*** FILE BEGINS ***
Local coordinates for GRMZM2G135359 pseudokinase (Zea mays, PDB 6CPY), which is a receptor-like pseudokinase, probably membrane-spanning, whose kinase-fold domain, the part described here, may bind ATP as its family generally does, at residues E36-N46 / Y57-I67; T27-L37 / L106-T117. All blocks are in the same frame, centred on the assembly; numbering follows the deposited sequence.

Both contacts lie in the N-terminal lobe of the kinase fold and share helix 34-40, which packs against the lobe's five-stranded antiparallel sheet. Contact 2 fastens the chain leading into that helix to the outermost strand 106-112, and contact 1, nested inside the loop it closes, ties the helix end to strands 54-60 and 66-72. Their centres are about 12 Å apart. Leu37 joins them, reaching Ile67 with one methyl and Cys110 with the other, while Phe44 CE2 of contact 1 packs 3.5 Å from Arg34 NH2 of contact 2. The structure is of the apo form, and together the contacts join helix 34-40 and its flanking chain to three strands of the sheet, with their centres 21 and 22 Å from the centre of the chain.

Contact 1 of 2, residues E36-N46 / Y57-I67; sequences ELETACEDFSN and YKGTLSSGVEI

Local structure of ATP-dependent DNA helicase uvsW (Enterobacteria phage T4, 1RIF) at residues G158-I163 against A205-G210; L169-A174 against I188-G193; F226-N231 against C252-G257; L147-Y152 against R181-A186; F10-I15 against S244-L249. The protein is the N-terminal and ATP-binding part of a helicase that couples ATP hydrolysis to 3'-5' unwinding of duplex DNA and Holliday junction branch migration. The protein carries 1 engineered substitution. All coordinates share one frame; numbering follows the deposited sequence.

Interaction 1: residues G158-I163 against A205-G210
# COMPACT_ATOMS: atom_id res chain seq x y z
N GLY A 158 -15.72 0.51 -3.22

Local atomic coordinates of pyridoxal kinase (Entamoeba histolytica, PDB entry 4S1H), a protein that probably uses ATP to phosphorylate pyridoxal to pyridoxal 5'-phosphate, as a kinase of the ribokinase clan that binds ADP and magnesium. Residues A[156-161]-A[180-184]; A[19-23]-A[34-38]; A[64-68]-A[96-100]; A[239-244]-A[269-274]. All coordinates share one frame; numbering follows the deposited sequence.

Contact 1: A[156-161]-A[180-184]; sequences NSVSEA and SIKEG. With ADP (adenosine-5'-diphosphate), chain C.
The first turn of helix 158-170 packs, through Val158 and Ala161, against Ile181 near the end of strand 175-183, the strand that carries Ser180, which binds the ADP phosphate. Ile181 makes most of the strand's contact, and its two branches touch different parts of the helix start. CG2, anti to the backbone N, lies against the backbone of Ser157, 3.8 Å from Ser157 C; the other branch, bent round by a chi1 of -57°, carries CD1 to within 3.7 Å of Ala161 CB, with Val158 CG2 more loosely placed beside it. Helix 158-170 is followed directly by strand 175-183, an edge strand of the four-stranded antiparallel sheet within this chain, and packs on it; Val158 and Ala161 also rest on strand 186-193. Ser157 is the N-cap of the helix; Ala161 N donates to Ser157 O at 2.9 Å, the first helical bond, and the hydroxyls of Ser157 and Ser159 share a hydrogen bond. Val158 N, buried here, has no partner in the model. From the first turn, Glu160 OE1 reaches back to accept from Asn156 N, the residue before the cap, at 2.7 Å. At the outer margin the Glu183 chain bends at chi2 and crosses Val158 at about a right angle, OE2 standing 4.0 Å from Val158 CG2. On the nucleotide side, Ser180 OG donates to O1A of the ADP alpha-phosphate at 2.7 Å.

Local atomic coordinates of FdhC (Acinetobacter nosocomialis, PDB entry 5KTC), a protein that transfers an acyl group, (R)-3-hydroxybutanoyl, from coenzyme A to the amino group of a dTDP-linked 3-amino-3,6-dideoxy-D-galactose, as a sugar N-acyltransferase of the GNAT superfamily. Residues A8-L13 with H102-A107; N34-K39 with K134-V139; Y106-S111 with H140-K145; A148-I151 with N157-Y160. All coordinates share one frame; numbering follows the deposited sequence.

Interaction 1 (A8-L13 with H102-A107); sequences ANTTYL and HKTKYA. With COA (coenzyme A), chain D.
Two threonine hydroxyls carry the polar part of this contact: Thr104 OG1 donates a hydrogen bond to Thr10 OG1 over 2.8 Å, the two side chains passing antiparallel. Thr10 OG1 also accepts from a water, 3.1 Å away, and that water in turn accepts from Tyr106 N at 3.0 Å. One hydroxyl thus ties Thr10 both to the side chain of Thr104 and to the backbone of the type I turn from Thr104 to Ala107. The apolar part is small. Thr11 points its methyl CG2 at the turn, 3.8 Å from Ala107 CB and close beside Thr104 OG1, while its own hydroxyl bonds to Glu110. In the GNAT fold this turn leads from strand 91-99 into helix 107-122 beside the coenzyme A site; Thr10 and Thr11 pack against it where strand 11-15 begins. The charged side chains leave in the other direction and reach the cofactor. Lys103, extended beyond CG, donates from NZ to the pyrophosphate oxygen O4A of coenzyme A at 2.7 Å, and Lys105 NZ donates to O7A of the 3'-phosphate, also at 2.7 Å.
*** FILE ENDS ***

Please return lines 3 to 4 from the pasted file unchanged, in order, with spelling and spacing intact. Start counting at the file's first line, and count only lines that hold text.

Contact 1 of 2, residues E36-N46 / Y57-I67; sequences ELETACEDFSN and YKGTLSSGVEI

Local structure of ATP-dependent DNA helicase uvsW (Enterobacteria phage T4, 1RIF) at residues G158-I163 against A205-G210; L169-A174 against I188-G193; F226-N231 against C252-G257; L147-Y152 against R181-A186; F10-I15 against S244-L249. The protein is the N-terminal and ATP-binding part of a helicase that couples ATP hydrolysis to 3'-5' unwinding of duplex DNA and Holliday junction branch migration. The protein carries 1 engineered substitution. All coordinates share one frame; numbering follows the deposited sequence.